If a dog is coughing and gagging at home and the owner indicates they gave their pet bones to chew on. Again, we must rule out an obstruction prior to exploring other causes of gagging and coughing.

One scenario is this: A dog stops eating and seems hesitant to let the owners look into its mouth. The owner assumes the dog has a bad tooth since its breath is bad as well. The pain is so great that we are unable to open the mouth without sedation. The owners indicate they do give the dog table scraps on occassion. Bones had been offered earlier that week but the dog was fine until today. With sedation in place we are able to open the mouth and find teeth with a large amount of tarter but no indication of a bad tooth. Upon further inspection behind the lower arcade of teeth a sharp bone shard is removed from a red and swollen commissure of the mouth. This was the cause of the smell and the resistance to eating.  It had nothing to do with the teeth.

Another scenario is: A middle aged dog present for routine care and during the exam the teeth are inspected. One side appears to have healthy gums but the teeth are worn down.  The other side has a large amount of tarter accumulations on both the upper and lower arcade. The gums are red and swollen indicating gingivitis is present. Discussion takes place that for some reason their dog is chewing only on one side of the mouth. I ask about what they offer for chewing besides the dog food. They indicate bones from the locker are one of his favorite treats. I point out that the worn teeth on both sides is caused from chewing on bones. I suspect the dog will have a slab fracture on the side with all the tarter accumulation and gingivitis. Fractured teeth and flattened worn teeth can be caused by chewing bones as well.

The bones are harder than the enamel on dogs’ teeth. As dogs chew continuously on these hard surfaces their teeth wear down to a flat surface. This exposes the pulp cavity of the tooth and cause damage to the tooth itself. Not to mention the cracks, chips, and fractures that are caused by chewing on bones, antlers, hooves, and or rocks.

Years ago when our pets lived outside and we offered them all the leftovers from our table, we rarely thought about what complications might arise from some of those items. We saw those outdoor pets live a good life but not necessarily a long life. Today our goal is to help pets live a long and healthy life with as few issues as possible. My suggestion is to avoid bones and other hard surface items. There are numerous healthy items for dogs to chew that will not lead to other dental issues. Look for the seal of approval from the Veterinary Oral Health Council(VOHC) on toys and treats that have shown a reduction of tarter on your pet’s teeth. No bones about it, if you do not offer bones, antlers, or hooves, the concerns discussed above will not be an issue for your fur baby.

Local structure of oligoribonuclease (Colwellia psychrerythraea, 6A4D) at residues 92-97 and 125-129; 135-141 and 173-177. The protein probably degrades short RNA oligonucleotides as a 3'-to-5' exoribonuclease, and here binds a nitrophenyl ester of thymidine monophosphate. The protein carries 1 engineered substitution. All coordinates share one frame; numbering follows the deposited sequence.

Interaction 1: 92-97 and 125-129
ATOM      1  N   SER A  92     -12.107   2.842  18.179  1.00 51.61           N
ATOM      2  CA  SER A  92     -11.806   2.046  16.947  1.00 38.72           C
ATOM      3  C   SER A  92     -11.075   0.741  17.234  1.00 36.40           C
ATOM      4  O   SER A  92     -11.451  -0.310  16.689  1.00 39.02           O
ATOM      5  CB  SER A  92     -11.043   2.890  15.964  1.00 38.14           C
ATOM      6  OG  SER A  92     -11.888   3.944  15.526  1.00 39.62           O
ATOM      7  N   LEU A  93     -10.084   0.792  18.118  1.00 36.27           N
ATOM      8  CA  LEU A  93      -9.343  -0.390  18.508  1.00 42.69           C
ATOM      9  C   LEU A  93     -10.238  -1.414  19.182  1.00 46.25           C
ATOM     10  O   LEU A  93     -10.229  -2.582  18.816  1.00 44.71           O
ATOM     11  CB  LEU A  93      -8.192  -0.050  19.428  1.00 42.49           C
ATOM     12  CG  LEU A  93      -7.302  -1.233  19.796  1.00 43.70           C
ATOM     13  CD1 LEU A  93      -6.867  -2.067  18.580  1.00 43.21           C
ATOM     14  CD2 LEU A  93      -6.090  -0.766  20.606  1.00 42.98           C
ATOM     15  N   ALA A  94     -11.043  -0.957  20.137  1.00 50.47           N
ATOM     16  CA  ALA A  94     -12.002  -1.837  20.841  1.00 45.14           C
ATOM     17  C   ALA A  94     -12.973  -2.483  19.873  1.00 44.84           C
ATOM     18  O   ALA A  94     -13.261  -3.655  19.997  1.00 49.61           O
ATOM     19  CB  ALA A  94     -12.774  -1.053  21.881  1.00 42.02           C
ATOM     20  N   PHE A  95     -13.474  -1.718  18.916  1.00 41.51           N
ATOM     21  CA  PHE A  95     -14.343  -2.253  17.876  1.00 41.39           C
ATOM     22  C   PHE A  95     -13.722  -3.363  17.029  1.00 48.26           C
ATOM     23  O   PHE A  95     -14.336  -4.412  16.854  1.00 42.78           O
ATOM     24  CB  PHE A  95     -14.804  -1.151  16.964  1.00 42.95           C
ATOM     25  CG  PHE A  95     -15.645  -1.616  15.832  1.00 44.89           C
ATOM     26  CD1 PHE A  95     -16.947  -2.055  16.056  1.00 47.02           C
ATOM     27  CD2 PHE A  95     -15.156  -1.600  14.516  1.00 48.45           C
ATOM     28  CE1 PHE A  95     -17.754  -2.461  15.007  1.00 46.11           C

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Chiropractic for Animals

Since graduating from Veterinary School almost 30 years ago, I have sought routine chiropractic care for many different aliments for myself. The very first opportunity was when I was plagued with headaches often and in need of medication to be able to function. It was discovered that with all the years of book studies I had lost the curvature of my cervical neck vertebrae. This presented issues for myself and with routine care over the years I have been able to remain medication free for neck and back pain. In those early years in Minnesota, my good friend and chiropracter occasionally would treat an animal and tell me of the success he was having with his routine adjustments. These pets were of course his own since legally he was licensed to only treat 2 legged species. Over the years I started to recognize the need for routine chiropractic care in the 4 legged species and how much they could benefit from adjustments. My only treatment option when chiropractic was not available was offering pain medications that would not correct anything. The medications would reduce the symptoms noted by the client but once off the drugs the symptoms returned.

About 7 years ago, when my daughter was showing in the POA circuit, we requested the help of a Chiropracter to adjust her pony. I remember thinking how interesting it was to watch the process and see the pony respond to the different manipulations. The POA’s gait definitely improved after the adjustment. It was amazing to see the change so soon after the first treatment.